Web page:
What is Spine Arthritis?
Spine arthritis is a condition characterized by the inflammation, degeneration, or wearing out of cartilage in the joints of the spine. The cartilage in the spine includes the spinal discs between the vertebrae and the cartilage lining the facet joints in the back of the spine. Spinal arthritis can cause pain and stiffness in the back and neck.
Causes of Spine Arthritis
Spine arthritis is mostly caused by osteoarthritis in which degeneration occurs due to wear and tear or aging. It may be associated with:
- Lifting heavyweights
- Spinal injury or trauma
- Rheumatoid arthritis
- Lyme disease
- Genetic condition affecting cartilage
Symptoms of Spine Arthritis
The most common symptoms of spine arthritis include:
- Pain in the neck or back that may radiate to the arm and leg
- Stiffness in the back or neck
- Reduced flexibility and mobility
- Weakness and numbness in the arm or leg
- Grinding or crunching noises during movement
Pain and other symptoms are caused by compression of the spinal cord and nerves due to the narrowing of the spinal canal (spinal stenosis) with degeneration of the spine. The spinal disc may herniate or rupture compressing the spinal nerves. Bony overgrowths called osteophytes may form on the vertebrae in response to arthritis, also compressing on the nerves. Nerve compression can sometimes cause problems with swallowing or bowel and bladder problems.
Diagnosis of Spine Arthritis
Your doctor will review your medical history and symptoms and based on this, a physical examination of your spine is performed. Your mobility and function will be assessed. Some of the common tests that may be ordered to confirm the diagnosis include the following:
- X-rays: High electromagnetic energy beams are used to produce images of the bones.
- CT scan: Detailed cross-sectional images of the spine are obtained using multiple x-rays.
- MRI Scan: A large magnetic field and radio waves are used to obtain images of the spine, especially the soft tissues.
- Nerve blocks: A nerve block is an injection of anesthetic and steroid medication around the spinal nerve root to determine the source of pain.
- Medial branch block: This is an injection of local anesthetic that is administered near the medial branch nerves to see if the pain is relieved.
Treatment for Spine Arthritis
Treatment for spine arthritis is based on the severity of the condition and is mainly focused on relieving pain and improving function. Nonsurgical treatments include:
- Rest: Avoiding activities that may exacerbate symptoms and resting the area may be enough to heal the condition.
- Medications: Your doctor will recommend over-the-counter medications to reduce inflammation and pain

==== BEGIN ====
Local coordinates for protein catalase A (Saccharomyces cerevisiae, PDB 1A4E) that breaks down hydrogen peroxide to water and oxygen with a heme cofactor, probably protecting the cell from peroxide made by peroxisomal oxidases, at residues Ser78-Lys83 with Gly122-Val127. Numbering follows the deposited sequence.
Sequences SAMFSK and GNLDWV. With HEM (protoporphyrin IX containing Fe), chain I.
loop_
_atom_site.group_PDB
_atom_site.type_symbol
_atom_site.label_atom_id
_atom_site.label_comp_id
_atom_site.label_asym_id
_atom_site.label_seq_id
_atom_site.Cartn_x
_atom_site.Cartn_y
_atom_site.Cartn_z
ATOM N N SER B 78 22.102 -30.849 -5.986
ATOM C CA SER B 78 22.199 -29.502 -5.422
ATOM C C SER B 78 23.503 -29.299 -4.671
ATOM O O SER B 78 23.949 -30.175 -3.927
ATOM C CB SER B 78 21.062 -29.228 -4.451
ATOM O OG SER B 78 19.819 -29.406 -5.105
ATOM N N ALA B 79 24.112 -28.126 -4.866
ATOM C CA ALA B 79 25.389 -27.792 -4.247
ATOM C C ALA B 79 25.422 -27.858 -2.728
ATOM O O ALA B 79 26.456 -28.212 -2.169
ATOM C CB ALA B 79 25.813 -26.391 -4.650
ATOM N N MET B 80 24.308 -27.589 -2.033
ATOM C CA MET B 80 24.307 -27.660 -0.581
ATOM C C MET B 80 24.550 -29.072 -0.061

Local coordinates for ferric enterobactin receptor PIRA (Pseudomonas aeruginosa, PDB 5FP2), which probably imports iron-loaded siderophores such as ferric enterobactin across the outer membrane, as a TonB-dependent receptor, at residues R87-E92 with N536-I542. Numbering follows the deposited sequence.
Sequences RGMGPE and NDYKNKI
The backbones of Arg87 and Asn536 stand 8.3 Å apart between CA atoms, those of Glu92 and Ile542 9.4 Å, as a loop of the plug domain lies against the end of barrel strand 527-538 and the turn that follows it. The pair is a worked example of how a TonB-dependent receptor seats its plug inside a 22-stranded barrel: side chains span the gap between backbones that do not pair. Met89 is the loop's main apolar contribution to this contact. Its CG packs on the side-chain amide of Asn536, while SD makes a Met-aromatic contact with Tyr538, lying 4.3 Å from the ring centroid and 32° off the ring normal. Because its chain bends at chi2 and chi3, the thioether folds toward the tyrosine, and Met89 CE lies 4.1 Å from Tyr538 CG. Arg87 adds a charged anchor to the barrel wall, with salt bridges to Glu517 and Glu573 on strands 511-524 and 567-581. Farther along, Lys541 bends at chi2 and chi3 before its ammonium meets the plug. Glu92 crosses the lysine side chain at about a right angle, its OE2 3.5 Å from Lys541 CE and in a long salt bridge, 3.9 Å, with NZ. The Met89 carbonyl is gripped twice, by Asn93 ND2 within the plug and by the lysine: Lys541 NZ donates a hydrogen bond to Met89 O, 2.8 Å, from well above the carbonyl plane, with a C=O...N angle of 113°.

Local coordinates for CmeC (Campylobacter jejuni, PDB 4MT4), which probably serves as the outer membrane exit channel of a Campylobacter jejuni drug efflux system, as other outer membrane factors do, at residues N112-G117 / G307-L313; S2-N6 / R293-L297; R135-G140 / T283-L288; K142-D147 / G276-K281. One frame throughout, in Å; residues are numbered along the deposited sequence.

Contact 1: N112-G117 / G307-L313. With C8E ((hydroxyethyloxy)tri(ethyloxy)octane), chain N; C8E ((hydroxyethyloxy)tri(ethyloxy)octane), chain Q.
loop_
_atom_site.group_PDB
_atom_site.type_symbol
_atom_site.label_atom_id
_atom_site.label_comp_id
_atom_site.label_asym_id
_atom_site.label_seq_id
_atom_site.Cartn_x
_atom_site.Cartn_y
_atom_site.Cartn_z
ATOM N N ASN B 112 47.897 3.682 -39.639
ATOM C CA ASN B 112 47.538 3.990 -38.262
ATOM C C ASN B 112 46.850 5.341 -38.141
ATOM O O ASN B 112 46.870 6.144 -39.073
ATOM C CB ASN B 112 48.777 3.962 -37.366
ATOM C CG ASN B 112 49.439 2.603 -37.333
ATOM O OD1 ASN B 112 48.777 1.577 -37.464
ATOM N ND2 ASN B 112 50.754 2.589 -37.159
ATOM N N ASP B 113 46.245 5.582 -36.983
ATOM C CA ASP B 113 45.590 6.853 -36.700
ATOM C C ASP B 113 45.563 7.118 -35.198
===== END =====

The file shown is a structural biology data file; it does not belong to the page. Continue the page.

- Physical therapy: Special exercises and other technique may be recommended to relieve pain
- Application of ice and heat: Applying heat and ice can reduce pain and inflammation
If non-surgical methods are found to be ineffective, surgery will be recommended and may include:
- Discectomy: Removal of all or part of a degenerated spinal disc.
- Spinal fusion: In this technique, two or more vertebral bones are fused together, restricting the movement between the bones to control pain.
- Laminectomy: The entire lamina (vertebral bone at the back of the spine) is removed to decompress the spinal cord.
- Spine Trauma
- Spinal Infection
- Spinal Tumors
- Spine Arthritis
- Spinal Instability
- Spinal Injuries at Work
- Back Pain
- Spinal Fractures
- Fracture of the Thoracic and Lumbar Spine
- Disc Herniation
- Spine Deformities
- Isthmic spondylolisthesis
- Arm Pain of Spinal Origin
- Cervicogenic Headache
- Spinal Compression Fractures
- Spine Disorders
- Diffuse Idiopathic Skeletal Hyperostosis (DISH)
- Benign Spinal Tumors
- Vertebral Compression Fractures
- Facet Joint Arthritis
- Trigeminal Neuralgia
- Tarlov Cysts
- Tethered Cord Syndrome
- Spine Injuries in Athletes
- Cauda Equina Syndrome
- Degenerative Disc Disease
- Scheuermann's Kyphosis
- Sacroiliac Joint Dysfunction
- Adjacent Segment Disc Disease
- Ankylosing Spondylitis
- Neck and Back Injuries
- Proximal Junctional Kyphosis
- Pathological Fractures of the Spine
- Poor Balance
- Spina Bifida
- Difficulty Walking
- Peripheral Nerve Compression
- Sagittal Imbalance
- Adult Degenerative Scoliosis
- Failed Back Surgery Syndrome
- Neuromuscular Scoliosis
- Idiopathic Scoliosis
- Spine Bone Spurs
- Spinal Stenosis
- Epidural Abscess
- Mid-back Pain
- Metastatic Tumors
- Osteoporotic Fractures
- Adolescent Idiopathic Scoliosis
- Adult Kyphosis-Types and Causes
- Back Pain in Children
- Neck Strains and Sprains
- Osteoporosis of the Spine
- Degenerative Spinal Conditions
- Disc changes